(Carol Denney)

It’s simple. Public sidewalks are too crowded for homeless people, but wide enough for waddling robots and monolithic, data-sucking electronic sidewalk billboards with 65-inch screens. Public sidewalks are dangerously over-filled with backpacks and bedrolls but have a sad aura of being deserted without unpermitted signboards, tables, chairs, and rolling racks of commercial merchandise. Personal belongings must not exceed a certain square footage on a sidewalk—for public safety’s sake—but those same sidewalks would be downright lonely without scooters. 

There’s no inconsistency here. The visible presence of poverty makes people sad and makes governments look inadequate. People trying to panhandle enough for a night’s shelter at the low-rent hotel make the 9.3 million expenditure on the renovated BART plaza look like a questionable set of priorities. Moving around the deck chairs is otherwise at least mildly entertaining. 

The Berkeley City Council’s agony over blankets and bedrolls blocking public sidewalks necessitating a raft of bewildering new restrictions was nowhere to be found in their haste to make way for 65-inch electronic screen kiosks spewing ads slated for those same public sidewalks. 

If you’re thinking, hmm, what 65-inch screen kiosks? you’re not alone. Only a lucky few were invited to the initial meetings where “IKE Smart City Kiosks” were a done deal, a franchise agreement requiring “wayfinding” monoliths dot Berkeley’s public sidewalks all over town—monoliths which cities like Raleigh, North Carolina, considered too tacky to tolerate. It’s a twenty-five-year franchise agreement, according to the paperwork, and the “Interactive Kiosk Experience” is ready for “silent 24/7 operation”. Marketing ads coming your way on your public streets and data-mining your information if you touch any one of the 31 “IKE” (Interactive Kiosk Experience) kiosks promising ad revenue not to your specific neighborhood, but to the city through the constant revolving marketing ads. 

Yes, they look horrible. That’s why the Smart City IKE people have spent eleven months “engaging with local stakeholders” to plan this thing in the dark. Somehow you were not invited. You’ll be welcomed to a public meeting someday somewhere in a room packed with cheerleaders for these things, IKE staff and the robot and scooter crowd. They know they don’t really have to sell a city council they’ve already nailed in a back room.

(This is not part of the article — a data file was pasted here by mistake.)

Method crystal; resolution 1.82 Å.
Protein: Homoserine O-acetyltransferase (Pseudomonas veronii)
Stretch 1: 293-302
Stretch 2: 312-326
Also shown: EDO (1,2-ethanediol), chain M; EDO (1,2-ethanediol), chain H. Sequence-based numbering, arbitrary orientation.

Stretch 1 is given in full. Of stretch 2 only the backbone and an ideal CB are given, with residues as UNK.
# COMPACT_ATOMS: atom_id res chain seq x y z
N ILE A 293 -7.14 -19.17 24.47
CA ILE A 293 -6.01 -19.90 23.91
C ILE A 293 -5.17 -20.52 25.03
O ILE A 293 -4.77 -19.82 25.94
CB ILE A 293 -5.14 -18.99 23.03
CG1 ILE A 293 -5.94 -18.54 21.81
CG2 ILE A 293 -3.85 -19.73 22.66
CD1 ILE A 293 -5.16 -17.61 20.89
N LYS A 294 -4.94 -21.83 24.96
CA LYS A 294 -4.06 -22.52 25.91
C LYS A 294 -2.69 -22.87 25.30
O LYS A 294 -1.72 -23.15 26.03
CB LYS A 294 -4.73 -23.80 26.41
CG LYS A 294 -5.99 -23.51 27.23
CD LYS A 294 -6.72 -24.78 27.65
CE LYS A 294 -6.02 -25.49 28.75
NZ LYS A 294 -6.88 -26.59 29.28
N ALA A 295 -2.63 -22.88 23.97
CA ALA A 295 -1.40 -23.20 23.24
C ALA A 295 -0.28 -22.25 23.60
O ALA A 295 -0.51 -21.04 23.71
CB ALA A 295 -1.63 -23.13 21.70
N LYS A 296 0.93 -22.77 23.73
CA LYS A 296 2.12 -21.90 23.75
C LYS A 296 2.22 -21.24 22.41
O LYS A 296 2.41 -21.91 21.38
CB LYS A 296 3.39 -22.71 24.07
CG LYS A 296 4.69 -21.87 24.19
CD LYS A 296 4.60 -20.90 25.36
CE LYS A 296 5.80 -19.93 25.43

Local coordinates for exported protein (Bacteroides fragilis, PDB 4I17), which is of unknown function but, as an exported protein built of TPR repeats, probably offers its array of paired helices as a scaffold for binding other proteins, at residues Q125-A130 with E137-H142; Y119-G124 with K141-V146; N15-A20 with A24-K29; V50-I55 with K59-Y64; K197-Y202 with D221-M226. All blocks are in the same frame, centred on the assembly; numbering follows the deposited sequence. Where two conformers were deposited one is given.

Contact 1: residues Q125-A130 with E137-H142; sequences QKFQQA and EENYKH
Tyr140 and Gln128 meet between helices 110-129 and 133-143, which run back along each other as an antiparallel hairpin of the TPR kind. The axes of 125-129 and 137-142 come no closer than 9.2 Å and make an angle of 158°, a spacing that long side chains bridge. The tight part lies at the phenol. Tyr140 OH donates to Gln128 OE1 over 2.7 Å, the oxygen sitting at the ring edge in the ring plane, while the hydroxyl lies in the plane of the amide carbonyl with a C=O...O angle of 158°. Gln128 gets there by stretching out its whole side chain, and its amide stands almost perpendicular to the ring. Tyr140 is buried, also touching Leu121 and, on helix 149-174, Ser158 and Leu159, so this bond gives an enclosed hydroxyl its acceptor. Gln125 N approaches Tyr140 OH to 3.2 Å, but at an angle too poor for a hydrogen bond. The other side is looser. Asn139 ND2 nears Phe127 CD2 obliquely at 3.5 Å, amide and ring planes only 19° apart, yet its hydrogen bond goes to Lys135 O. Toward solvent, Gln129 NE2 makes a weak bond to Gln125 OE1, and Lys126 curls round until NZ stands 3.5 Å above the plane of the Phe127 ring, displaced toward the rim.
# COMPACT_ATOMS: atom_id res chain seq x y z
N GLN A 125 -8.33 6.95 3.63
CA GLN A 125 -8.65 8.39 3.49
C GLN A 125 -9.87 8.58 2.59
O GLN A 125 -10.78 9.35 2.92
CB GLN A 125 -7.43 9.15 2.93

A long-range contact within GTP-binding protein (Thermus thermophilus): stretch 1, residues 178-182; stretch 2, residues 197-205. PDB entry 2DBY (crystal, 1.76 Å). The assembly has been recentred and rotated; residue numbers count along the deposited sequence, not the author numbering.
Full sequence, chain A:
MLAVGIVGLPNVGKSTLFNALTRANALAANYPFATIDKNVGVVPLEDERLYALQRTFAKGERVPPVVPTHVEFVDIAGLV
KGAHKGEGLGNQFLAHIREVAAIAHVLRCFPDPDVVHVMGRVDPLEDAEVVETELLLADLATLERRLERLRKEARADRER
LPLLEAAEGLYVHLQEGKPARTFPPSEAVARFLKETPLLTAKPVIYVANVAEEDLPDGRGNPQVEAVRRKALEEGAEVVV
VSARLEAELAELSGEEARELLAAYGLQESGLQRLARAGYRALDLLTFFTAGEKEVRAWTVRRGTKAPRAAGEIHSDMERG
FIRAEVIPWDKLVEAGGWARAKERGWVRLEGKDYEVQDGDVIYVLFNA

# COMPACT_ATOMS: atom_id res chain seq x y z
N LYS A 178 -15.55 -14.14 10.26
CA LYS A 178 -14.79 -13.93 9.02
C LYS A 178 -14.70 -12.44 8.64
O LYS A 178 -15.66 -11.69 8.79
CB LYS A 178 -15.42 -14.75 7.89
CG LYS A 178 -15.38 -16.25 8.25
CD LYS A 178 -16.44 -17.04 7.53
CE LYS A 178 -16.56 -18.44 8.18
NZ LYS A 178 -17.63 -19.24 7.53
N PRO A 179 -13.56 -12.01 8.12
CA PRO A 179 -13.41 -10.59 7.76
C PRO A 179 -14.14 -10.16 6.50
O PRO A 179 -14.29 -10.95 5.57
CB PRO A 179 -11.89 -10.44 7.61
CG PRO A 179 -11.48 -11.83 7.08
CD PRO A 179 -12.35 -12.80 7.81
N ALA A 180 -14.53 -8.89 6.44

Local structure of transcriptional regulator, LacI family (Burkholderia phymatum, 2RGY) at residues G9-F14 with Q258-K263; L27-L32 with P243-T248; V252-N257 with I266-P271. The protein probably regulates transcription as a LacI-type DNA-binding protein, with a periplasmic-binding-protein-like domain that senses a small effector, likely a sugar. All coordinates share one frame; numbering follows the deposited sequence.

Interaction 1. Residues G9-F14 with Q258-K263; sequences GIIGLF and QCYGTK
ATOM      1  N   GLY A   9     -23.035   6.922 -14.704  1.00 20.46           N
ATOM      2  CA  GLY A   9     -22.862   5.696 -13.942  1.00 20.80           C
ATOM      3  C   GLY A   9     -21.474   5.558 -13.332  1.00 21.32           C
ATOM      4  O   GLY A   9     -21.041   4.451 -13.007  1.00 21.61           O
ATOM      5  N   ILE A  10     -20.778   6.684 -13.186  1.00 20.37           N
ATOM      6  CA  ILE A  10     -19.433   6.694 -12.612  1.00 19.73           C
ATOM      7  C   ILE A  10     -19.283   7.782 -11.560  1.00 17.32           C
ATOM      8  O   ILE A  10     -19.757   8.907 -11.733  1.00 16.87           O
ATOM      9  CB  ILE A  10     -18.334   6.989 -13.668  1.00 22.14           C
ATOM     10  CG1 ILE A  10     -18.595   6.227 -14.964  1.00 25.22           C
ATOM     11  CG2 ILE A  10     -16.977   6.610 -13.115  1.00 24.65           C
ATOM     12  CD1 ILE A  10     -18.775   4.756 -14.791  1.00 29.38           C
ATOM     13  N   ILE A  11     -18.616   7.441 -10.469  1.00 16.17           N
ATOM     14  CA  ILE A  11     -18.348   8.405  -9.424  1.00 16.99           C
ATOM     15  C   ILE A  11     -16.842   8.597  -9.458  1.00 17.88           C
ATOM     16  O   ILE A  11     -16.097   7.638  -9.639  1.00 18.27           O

The electronic sidewalk billboards came no closer than the scooters did to visiting the various relevant community commissions. This was apparently an urgent matter. The latest sidewalk regulations similarly flew through the air and touched down first at the City Council because only the business improvement districts’ opinions, after all, really matter. The community commissions’ perspectives on matters before the Council, like the public’s, are probably welcome. But apparently unnecessary. Mayor Arreguin has begun to telegraph his decisions even before opening public comment, in case you were under the curiously comic impression that your opinion was playing a role. 

The BART plaza renovation renewed the debate over whether public places were cluttered to the point of jeopardizing public safety or, as the BART plaza revitalization jargon implied, were in need of “activation” necessitating even more public funds, programs, and organized activities to displace whatever horror might happen more naturally. “Controlled space” is the new black. 

Note that at these hearings the start-up in question never really has to make a case. They just have to be patient so it looks like there’s a process. Everybody on the inside knows the decision is already in the bank. And that if the whole enterprise plays out to be an embarrassment, the way those bright little donation boxes did, they’ll disappear equally quietly so that nobody counts up the staff time and the other costs and brings it up at an inconvenient electoral moment. 

After all, anybody who isn’t enchanted with and salivating over scooters is probably some old fart who needs to make way for the latest jargon on transportation. It’s kind of a cult. If they spend enough money on taming and cultivating their scooter concept through a pilot program, if they “educate” the public and constrain the complaint processes, they may, they just may, end up with something at least half as useful as the bus. 

Carol Denney is a writer, poet, and musician who lives in the East Bay.